As I watched my two boys this week at a science museum, I began talking to the only other parent in the room- an African American grandfather. He sat by me and spoke gently to his two young grandchildren as they played. He was incredibly friendly and we briefly discussed the need to keep children’s minds stimulated while on summer break. I mentioned my thoughts to him on how the museum was very rudimentary, and that a better one was reportedly only 20 minutes away. I asked him “Had he visited the other museum before?” He very quickly informed me he was born in Wilson and that he has always lived in Wilson (NC). I took that to mean he was very content to stay right where he was.
He went on to tell me he believed it was important for his grandchildren to know him. He said that he knew his mother’s side of the family growing up, but never knew his father’s side. Once, as an older child, he discovered that his father’s father lived on his same street… His grandfather had nothing to do with his family and his grandfather rejected any relationship with him. He didn’t elaborate; but it was clear that he was still injured by this, even though his grandfather has certainly been gone a very long time. I told him I had a difficult time understanding how family can reject family; even though a similar situation has occurred in my own extended family.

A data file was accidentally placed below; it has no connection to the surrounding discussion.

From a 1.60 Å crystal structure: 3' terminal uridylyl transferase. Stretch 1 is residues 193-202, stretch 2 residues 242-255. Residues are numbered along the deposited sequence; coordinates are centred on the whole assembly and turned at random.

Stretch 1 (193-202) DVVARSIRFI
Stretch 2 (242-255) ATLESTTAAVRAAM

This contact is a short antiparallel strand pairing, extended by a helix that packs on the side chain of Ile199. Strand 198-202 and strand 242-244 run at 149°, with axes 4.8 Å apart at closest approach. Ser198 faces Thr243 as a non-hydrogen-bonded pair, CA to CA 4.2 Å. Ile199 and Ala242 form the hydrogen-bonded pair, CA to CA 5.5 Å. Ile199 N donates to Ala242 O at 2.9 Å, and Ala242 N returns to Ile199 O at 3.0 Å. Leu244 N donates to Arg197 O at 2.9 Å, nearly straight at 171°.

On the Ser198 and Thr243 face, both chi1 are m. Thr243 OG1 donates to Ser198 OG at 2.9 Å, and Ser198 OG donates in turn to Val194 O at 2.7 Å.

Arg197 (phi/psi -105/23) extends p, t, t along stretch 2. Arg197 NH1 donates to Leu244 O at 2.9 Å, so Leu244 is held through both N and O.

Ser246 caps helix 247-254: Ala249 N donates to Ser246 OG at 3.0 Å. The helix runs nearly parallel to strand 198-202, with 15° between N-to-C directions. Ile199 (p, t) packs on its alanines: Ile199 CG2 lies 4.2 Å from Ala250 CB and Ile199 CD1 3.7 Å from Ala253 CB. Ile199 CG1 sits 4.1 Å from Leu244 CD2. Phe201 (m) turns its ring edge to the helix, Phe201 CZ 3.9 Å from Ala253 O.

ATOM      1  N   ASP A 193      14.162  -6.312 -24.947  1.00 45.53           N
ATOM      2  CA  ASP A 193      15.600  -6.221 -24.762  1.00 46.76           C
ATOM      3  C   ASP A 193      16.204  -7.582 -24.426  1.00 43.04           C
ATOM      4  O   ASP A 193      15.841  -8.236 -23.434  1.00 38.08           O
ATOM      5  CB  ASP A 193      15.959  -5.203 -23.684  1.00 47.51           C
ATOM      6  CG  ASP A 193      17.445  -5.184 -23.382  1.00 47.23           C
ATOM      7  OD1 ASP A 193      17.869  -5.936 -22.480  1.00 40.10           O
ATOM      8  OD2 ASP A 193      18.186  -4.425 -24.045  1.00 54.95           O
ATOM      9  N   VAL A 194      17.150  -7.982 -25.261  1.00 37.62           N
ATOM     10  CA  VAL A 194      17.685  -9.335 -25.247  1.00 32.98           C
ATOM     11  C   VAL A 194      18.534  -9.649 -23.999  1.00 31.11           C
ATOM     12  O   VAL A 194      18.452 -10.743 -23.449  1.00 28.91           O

I have pondered this man and his feelings for days and this is what I have determined: some pain lasts a life-time. Some injuries are never healed. How they can linger! As we care for our seniors, we should be open-minded to emotional wounds we can’t see- hurts we don’t know about. It is okay to ask a senior you care about: “What is the matter” or “What is bothering you?” We have to be open-minded to hurts that aren’t about today or yesterday, but that can span back some 70 years….